Google CEO Calls for Government Tech Money

As the U.S. government was scurrying to find ways to bail out some of the nation’s largest companies, Google CEO Eric Schmidt criticized economic freedom and said the rescue plans should be used to support new telecommunications infrastructure and solve longstanding innovation issues.

“Let’s not just have bailout programs,” Schmidt said in a post-election speech to a large audience that included academics and government employees and was broadcast on the Web.

“Why don’t we use the stimulus money to get infrastructure built?” Schmidt asked. “We have to find the right balance of incentives. We’ve had the most extreme version of the free-market approach, and we’ve seen some of its consequences.”

Specifically, Schmidt suggested bailout money go toward measures such as creation of smart electric grids and encouraging competition among broadband providers.

Others Welcome Bailout

Some experts say using bailout money to invest in infrastructure, including broadband, could help the economy by creating jobs.

“If we are going to use federal money for a stimulus package, it is critical that at least a portion of it be devoted to investment, rather than consumption, and in particular to investments in new digital network infrastructure, such as health IT, green grid systems, and broadband,” said Robert Atkinson, president of the Washington, DC-based Information Technology and Innovation Foundation.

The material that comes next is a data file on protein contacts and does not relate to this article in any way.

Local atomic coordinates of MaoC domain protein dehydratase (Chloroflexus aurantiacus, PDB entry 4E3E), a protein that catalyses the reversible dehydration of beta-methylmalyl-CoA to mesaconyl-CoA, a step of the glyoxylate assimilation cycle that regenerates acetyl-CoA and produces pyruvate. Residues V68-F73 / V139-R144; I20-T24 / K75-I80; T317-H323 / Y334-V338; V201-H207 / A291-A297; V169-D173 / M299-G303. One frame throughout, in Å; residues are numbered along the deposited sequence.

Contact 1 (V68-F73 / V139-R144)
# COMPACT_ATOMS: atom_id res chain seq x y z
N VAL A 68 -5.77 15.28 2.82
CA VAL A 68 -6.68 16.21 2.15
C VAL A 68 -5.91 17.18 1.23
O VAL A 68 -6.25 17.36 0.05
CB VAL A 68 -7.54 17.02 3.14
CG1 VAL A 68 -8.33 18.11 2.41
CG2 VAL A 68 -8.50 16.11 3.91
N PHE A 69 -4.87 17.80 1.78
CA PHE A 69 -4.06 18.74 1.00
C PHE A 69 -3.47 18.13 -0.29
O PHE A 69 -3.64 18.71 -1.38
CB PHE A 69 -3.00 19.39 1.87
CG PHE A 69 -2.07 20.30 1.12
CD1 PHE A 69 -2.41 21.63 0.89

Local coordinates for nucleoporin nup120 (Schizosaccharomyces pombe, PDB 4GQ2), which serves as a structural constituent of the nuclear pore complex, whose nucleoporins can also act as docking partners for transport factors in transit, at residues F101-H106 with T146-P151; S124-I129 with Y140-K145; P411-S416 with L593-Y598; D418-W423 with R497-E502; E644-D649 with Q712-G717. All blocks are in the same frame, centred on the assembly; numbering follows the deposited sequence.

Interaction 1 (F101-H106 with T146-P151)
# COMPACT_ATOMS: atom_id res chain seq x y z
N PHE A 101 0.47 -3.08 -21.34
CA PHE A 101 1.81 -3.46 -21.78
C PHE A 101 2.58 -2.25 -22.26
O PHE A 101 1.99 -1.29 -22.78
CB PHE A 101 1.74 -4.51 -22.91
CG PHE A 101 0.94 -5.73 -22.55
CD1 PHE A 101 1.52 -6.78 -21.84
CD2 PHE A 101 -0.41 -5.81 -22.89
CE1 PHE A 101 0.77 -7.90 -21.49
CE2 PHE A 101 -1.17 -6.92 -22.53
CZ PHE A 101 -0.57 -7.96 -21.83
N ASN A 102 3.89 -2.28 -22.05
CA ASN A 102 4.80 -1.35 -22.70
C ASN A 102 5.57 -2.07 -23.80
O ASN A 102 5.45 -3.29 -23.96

“These investments can create significant jobs in the short term, but also longer-term economic growth,” Atkinson said.

Broadband Briar Patch

Daniel Ballon, a senior technology fellow for the San Francisco-based Pacific Research Institute, says federal intervention could lead to problems for broadband providers in the long run.

“From Schmidt’s perspective, the most important short-term goal is boosting the quantity of broadband subscribers,” said Ballon. “Government investment in broadband infrastructure is the best way to accomplish this goal. Once the government helps build this infrastructure, however, it will subject broadband providers to increased regulation.”

This has happened before and is bad for the economy, Ballon notes.

“Historically, utility providers opt to consolidate and accept regulations in exchange for monopoly profits,” Ballon said. “These regulated utilities have little incentive to innovate and incorporate new technologies. As a result, Google’s proposal will benefit broadband in the short term but seriously diminish America’s competitiveness in the long term.”

Aricka Flowers ([email protected]) writes from Chicago.

Nothing contained in this blog is to be construed as necessarily reflecting the views of the Pacific Research Institute or as an attempt to thwart or aid the passage of any legislation.

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